The Reluctant Archbishop

The aloof style of Justin Rigali served him well at the Vatican but distances him from the faithful of St. Louis

Some wonder whether the pope is "saving" Rigali for another important diocese, such as Philadelphia. But such thinking is increasingly frowned upon. In 1999, Rigali's old boss at the Congregation for Bishops, Cardinal Bernardin Gantin, gave a blazing critique of careerist bishops who approach him saying, "Eminence, I have been in this diocese already two or three years, and I have done everything that was asked of me...."

Gantin suggested that the rank of cardinal not be associated with particular archdioceses but awarded only for individual merit, thwarting bishops who jockey for certain placements in the hope of a red hat. He also said that, except in rare cases, bishops should remain in their dioceses for life.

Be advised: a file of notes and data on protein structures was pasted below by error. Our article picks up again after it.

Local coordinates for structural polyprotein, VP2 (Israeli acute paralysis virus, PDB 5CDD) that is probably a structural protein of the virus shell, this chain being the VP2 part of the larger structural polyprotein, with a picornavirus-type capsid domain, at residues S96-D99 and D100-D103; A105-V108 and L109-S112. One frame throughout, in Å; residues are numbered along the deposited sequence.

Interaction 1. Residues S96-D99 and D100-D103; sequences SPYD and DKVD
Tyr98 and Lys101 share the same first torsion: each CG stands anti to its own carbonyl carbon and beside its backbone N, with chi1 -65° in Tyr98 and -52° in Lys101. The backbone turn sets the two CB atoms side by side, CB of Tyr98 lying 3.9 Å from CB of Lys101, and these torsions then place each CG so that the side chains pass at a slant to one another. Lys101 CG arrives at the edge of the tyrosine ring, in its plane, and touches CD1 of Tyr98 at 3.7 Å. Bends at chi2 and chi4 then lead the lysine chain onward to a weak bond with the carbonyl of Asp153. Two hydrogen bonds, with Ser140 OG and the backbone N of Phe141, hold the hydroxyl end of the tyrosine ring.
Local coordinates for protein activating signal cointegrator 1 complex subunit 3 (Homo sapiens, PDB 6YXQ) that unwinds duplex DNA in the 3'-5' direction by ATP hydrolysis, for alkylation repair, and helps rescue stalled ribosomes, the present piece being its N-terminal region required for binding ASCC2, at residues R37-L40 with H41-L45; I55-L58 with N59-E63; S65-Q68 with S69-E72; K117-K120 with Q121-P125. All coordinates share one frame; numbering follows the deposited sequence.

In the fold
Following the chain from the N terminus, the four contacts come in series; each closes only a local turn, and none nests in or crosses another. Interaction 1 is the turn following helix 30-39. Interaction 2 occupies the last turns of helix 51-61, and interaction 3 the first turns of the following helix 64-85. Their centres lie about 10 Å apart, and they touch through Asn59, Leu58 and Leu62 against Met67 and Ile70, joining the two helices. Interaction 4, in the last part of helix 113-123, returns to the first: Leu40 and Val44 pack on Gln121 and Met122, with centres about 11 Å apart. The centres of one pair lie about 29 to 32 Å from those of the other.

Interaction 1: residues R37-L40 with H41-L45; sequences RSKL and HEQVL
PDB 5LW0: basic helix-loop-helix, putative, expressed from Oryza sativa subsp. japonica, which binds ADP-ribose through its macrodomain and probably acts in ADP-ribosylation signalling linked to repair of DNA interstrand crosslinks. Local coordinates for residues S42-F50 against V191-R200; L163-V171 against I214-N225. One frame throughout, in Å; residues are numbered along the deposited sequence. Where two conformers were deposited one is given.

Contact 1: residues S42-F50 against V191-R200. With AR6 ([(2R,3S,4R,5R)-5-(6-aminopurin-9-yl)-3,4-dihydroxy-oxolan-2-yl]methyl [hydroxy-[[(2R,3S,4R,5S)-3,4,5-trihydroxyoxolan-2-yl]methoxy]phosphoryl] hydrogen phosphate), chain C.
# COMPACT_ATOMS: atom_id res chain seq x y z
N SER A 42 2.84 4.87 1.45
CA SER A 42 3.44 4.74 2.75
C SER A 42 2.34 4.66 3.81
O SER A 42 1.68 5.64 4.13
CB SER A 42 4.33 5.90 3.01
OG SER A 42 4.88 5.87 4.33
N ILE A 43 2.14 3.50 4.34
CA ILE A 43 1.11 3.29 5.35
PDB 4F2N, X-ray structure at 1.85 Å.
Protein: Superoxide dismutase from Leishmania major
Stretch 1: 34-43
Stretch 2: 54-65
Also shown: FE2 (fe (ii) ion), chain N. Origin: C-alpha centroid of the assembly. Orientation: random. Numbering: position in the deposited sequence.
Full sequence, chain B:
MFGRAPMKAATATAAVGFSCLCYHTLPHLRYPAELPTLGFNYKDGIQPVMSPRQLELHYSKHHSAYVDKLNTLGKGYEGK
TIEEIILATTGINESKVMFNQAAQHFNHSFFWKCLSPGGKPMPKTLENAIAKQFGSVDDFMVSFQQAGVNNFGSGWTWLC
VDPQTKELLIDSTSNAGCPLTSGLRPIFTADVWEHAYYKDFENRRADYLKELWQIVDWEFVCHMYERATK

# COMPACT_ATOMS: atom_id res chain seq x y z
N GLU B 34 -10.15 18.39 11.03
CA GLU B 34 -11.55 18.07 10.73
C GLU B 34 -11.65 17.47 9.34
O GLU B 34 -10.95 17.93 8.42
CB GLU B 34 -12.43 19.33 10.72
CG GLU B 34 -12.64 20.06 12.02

Rigali is here. And since the crisis, he seems to be opening up a little, struggling to find a more collegial way to communicate. Among the other U.S. bishops, though, he remains a translator for Romanita.

Rick Sealock
Archbishop Justin Rigali: "He has a horror of disorder."
Jennifer Silverberg
Archbishop Justin Rigali: "He has a horror of disorder."

"When he says how he thinks Rome will react, they listen closely," says an observer. "They know he has good contacts in the Vatican. He is very Roman in his thinking."

But he's not in Rome.

"If St. Louis was a punishment, he would accept it with grace," notes a local priest. "He is very selfless; he does not count the cost. He just has a very limited vision. The church will never be the same, and that's OK. But he's not there yet.

"If I could change one thing about him?

"I'd want him not to be afraid."

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